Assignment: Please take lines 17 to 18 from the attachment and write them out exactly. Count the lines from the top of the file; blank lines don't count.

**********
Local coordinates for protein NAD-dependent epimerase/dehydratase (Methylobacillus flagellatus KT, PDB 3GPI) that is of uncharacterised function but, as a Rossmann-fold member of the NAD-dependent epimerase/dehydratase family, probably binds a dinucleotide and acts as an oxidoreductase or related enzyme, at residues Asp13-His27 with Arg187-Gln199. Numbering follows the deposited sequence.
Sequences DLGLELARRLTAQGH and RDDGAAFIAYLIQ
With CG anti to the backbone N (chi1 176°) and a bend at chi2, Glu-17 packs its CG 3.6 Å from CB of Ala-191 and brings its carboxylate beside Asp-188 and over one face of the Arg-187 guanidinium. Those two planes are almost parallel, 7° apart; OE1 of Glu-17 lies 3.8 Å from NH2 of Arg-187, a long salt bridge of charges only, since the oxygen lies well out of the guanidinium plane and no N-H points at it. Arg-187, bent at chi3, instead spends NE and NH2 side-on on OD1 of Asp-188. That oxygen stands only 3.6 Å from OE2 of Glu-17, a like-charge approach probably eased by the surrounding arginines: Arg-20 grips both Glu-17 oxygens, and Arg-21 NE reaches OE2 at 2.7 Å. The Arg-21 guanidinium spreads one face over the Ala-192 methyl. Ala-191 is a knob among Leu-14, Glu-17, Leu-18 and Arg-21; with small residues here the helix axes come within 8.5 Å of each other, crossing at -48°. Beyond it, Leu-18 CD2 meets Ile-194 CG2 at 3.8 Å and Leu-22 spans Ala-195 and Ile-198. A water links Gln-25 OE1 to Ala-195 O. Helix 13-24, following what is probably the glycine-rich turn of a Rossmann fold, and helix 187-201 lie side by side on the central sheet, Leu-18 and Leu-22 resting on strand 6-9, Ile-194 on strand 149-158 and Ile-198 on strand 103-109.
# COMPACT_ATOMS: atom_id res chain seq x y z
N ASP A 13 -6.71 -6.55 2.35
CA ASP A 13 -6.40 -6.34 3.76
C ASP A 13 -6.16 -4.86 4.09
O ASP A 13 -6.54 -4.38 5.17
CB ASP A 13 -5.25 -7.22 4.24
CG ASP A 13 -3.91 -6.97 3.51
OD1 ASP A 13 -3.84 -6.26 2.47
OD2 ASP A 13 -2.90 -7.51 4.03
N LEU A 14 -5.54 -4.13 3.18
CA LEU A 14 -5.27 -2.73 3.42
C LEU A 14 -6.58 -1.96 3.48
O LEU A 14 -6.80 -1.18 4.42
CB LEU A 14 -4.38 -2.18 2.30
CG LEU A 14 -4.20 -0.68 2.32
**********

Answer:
CB LEU A 14 -4.38 -2.18 2.30
CG LEU A 14 -4.20 -0.68 2.32